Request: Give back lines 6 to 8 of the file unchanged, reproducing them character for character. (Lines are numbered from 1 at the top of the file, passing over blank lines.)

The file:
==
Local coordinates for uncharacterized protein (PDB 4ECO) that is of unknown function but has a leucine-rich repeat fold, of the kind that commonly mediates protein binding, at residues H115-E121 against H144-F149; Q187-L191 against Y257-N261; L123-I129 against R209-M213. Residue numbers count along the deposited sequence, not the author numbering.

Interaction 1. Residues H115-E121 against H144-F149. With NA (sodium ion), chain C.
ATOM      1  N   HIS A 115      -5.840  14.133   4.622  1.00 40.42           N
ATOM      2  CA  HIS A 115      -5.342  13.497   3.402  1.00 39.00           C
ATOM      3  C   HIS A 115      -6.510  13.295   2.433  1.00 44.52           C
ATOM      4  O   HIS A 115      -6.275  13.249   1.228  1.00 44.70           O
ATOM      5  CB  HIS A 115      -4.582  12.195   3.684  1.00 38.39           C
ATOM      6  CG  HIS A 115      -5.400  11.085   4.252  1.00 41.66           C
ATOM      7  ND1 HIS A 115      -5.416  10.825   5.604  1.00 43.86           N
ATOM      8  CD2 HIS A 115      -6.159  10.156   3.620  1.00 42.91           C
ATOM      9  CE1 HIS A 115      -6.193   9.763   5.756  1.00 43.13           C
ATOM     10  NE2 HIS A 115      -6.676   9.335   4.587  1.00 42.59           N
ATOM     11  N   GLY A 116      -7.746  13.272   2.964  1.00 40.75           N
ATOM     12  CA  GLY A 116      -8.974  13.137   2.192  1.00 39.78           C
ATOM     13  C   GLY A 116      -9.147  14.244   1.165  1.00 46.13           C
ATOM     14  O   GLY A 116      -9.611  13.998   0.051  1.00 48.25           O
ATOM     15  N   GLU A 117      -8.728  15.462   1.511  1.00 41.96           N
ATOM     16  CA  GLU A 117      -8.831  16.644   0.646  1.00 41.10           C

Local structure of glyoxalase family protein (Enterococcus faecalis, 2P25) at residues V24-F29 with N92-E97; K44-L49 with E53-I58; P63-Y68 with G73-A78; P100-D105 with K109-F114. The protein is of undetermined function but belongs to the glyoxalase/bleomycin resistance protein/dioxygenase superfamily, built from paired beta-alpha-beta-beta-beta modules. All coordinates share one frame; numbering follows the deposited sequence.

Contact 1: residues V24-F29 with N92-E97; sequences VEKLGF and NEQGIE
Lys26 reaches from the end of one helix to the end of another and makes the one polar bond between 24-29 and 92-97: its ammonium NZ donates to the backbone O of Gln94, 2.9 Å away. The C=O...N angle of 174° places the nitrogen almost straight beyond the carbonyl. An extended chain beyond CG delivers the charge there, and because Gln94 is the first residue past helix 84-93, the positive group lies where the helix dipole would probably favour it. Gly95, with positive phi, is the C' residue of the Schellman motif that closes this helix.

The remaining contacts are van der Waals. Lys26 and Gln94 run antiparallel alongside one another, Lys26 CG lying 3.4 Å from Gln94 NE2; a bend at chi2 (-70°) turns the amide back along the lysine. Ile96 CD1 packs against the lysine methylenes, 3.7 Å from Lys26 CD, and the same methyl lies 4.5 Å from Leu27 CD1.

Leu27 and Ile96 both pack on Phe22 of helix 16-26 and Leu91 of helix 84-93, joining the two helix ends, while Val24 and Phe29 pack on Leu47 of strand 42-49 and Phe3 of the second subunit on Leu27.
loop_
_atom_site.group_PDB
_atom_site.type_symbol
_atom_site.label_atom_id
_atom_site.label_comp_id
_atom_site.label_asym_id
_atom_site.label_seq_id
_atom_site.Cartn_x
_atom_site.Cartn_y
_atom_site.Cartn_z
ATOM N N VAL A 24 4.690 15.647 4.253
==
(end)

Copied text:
ATOM      4  O   HIS A 115      -6.275  13.249   1.228  1.00 44.70           O
ATOM      5  CB  HIS A 115      -4.582  12.195   3.684  1.00 38.39           C
ATOM      6  CG  HIS A 115      -5.400  11.085   4.252  1.00 41.66           C